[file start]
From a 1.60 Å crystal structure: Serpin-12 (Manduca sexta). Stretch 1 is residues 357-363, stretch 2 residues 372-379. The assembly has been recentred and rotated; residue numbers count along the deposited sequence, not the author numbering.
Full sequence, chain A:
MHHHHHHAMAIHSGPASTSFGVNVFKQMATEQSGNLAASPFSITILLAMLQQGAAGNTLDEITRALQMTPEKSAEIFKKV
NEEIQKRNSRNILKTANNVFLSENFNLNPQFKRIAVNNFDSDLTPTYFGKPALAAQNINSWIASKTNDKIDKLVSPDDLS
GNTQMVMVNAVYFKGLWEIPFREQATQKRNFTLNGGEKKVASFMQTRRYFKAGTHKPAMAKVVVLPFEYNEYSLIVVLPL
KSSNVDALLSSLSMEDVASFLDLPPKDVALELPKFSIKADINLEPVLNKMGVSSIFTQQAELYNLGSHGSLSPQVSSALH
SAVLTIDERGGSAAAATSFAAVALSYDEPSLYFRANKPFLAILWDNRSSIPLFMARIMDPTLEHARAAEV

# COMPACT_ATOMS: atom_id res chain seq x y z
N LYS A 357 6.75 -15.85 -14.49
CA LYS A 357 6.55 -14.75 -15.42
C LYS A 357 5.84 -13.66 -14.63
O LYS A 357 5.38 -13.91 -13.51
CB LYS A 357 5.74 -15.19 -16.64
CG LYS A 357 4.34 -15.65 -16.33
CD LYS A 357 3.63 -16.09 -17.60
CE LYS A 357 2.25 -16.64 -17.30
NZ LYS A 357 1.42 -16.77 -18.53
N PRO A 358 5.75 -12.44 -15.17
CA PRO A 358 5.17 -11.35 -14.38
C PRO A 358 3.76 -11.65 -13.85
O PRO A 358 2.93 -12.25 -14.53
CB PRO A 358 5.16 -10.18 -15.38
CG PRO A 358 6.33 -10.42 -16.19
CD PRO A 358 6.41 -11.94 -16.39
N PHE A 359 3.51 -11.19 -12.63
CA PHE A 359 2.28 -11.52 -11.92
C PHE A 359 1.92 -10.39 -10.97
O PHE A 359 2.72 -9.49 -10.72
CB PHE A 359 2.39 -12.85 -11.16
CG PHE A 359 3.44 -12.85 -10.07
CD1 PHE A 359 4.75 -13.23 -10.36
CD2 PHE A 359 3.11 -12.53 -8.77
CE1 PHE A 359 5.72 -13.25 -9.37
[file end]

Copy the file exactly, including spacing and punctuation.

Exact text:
From a 1.60 Å crystal structure: Serpin-12 (Manduca sexta). Stretch 1 is residues 357-363, stretch 2 residues 372-379. The assembly has been recentred and rotated; residue numbers count along the deposited sequence, not the author numbering.
Full sequence, chain A:
MHHHHHHAMAIHSGPASTSFGVNVFKQMATEQSGNLAASPFSITILLAMLQQGAAGNTLDEITRALQMTPEKSAEIFKKV
NEEIQKRNSRNILKTANNVFLSENFNLNPQFKRIAVNNFDSDLTPTYFGKPALAAQNINSWIASKTNDKIDKLVSPDDLS
GNTQMVMVNAVYFKGLWEIPFREQATQKRNFTLNGGEKKVASFMQTRRYFKAGTHKPAMAKVVVLPFEYNEYSLIVVLPL
KSSNVDALLSSLSMEDVASFLDLPPKDVALELPKFSIKADINLEPVLNKMGVSSIFTQQAELYNLGSHGSLSPQVSSALH
SAVLTIDERGGSAAAATSFAAVALSYDEPSLYFRANKPFLAILWDNRSSIPLFMARIMDPTLEHARAAEV

# COMPACT_ATOMS: atom_id res chain seq x y z
N LYS A 357 6.75 -15.85 -14.49
CA LYS A 357 6.55 -14.75 -15.42
C LYS A 357 5.84 -13.66 -14.63
O LYS A 357 5.38 -13.91 -13.51
CB LYS A 357 5.74 -15.19 -16.64
CG LYS A 357 4.34 -15.65 -16.33
CD LYS A 357 3.63 -16.09 -17.60
CE LYS A 357 2.25 -16.64 -17.30
NZ LYS A 357 1.42 -16.77 -18.53
N PRO A 358 5.75 -12.44 -15.17
CA PRO A 358 5.17 -11.35 -14.38
C PRO A 358 3.76 -11.65 -13.85
O PRO A 358 2.93 -12.25 -14.53
CB PRO A 358 5.16 -10.18 -15.38
CG PRO A 358 6.33 -10.42 -16.19
CD PRO A 358 6.41 -11.94 -16.39
N PHE A 359 3.51 -11.19 -12.63
CA PHE A 359 2.28 -11.52 -11.92
C PHE A 359 1.92 -10.39 -10.97
O PHE A 359 2.72 -9.49 -10.72
CB PHE A 359 2.39 -12.85 -11.16
CG PHE A 359 3.44 -12.85 -10.07
CD1 PHE A 359 4.75 -13.23 -10.36
CD2 PHE A 359 3.11 -12.53 -8.77
CE1 PHE A 359 5.72 -13.25 -9.37